Sprawl’s share of US housing starts has declined dramatically, says EPA

A new report from the US Environmental Protection Agency documents a dramatic shift in the pattern of new development in the nation over the past two decades: Central cities and counties are now claiming a much larger share of overall regional development, and sprawl locations are claiming a much smaller share, than in the early 1990s. (The graph to the left, for example, depicts the trend of central-city share of growth in five US regions.)

In particular, Dr. John V. Thomas examined US Census data on residential building permits for the 50 largest metropolitan regions in the country over an 18 year period from 1990 to 2007. He compared the number of permits issued by central cities and core suburban communities in those regions to the number issued by suburban and exurban communities.

Although the shift in the geography of development has not been uniform, it has been common throughout the country. In roughly half of the metropolitan areas examined, urban core communities dramatically increased their share of new residential building permits.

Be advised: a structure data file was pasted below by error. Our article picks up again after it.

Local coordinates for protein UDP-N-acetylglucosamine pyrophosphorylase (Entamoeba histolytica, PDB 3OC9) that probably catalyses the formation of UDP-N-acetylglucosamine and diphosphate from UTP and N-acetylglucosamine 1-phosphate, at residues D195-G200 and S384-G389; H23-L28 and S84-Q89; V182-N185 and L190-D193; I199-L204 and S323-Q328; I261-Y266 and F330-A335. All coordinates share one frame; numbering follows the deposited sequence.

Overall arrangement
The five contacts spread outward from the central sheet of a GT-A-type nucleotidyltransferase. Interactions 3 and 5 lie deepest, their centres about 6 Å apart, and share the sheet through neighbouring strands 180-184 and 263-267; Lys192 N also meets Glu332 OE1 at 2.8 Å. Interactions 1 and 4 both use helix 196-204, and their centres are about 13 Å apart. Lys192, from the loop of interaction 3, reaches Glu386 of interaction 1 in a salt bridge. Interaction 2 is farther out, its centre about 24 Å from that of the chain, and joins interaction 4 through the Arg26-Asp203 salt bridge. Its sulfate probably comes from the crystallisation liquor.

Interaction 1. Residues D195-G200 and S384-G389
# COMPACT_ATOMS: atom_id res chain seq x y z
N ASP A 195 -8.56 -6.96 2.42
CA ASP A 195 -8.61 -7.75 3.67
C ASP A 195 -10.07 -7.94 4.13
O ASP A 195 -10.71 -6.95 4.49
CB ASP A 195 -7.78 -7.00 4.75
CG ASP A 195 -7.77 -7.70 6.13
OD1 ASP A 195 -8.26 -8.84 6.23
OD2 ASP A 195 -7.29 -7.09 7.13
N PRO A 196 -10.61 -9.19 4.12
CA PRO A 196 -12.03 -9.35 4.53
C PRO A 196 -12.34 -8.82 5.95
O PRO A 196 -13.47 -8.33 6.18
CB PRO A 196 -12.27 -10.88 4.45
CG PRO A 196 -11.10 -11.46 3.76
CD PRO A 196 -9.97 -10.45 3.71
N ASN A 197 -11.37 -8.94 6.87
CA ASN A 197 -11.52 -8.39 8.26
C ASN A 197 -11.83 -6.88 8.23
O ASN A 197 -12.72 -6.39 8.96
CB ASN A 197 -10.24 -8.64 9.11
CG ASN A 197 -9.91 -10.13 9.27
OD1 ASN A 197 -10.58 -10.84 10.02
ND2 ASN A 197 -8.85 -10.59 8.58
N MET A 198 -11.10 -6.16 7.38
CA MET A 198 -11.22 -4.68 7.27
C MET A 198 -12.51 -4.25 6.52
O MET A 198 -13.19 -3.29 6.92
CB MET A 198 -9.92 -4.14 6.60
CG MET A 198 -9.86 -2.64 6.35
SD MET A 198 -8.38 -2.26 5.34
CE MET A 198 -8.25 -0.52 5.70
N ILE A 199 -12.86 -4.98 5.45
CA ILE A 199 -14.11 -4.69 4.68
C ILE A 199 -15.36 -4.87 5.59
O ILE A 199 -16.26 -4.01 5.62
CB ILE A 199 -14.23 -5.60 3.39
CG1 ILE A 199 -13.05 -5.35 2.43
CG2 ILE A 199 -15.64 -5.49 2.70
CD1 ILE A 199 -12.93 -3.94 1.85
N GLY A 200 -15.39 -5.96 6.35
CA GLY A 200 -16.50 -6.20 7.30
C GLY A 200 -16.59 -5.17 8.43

For example, in the early 1990s, New York City issued only 15 percent of the residential building permits in its region. Over the past six years, by contrast, it has averaged 44 percent. Chicago saw its share of regional permits rise from 7 to 23 percent over the same period. Thomas believes that this acceleration of residential construction in urban neighborhoods reflects a fundamental shift in the real estate market.

Go here for my summary of the report.

Kaid Benfield is director for sustainable communities and smart growth at The Natural Resources Defense Council in Washington, DC. He has his own blog on land development and community issues and enjoys contributing here, too, since there is so much common ground.


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